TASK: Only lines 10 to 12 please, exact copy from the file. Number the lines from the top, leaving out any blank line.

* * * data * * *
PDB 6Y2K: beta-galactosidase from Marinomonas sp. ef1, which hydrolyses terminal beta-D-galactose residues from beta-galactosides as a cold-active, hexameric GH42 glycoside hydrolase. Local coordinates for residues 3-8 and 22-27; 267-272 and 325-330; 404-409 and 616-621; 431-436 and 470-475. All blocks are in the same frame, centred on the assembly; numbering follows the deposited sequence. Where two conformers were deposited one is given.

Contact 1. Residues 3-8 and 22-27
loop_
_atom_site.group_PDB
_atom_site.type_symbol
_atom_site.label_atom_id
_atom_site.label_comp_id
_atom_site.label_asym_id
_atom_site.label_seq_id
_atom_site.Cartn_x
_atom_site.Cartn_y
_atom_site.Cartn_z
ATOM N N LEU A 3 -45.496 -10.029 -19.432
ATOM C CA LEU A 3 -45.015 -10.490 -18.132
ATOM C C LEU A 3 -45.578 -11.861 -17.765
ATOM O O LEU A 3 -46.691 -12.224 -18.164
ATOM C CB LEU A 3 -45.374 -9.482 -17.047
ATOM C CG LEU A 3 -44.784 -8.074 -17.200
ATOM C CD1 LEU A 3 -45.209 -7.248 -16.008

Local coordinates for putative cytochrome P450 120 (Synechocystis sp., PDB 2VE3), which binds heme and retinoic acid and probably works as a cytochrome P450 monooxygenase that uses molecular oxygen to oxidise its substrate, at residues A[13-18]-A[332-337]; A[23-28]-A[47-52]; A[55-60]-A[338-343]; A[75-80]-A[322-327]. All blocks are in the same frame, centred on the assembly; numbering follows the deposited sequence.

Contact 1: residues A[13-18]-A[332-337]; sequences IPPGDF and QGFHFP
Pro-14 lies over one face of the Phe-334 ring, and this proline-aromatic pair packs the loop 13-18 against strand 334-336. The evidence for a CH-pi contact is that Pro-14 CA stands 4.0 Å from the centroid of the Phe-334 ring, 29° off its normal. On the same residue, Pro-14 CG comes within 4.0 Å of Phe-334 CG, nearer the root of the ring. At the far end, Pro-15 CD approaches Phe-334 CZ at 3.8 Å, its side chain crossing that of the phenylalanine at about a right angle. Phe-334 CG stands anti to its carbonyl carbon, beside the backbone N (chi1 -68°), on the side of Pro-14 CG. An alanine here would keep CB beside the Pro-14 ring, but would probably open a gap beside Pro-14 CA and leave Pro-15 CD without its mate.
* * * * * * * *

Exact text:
_atom_site.Cartn_x
_atom_site.Cartn_y
_atom_site.Cartn_z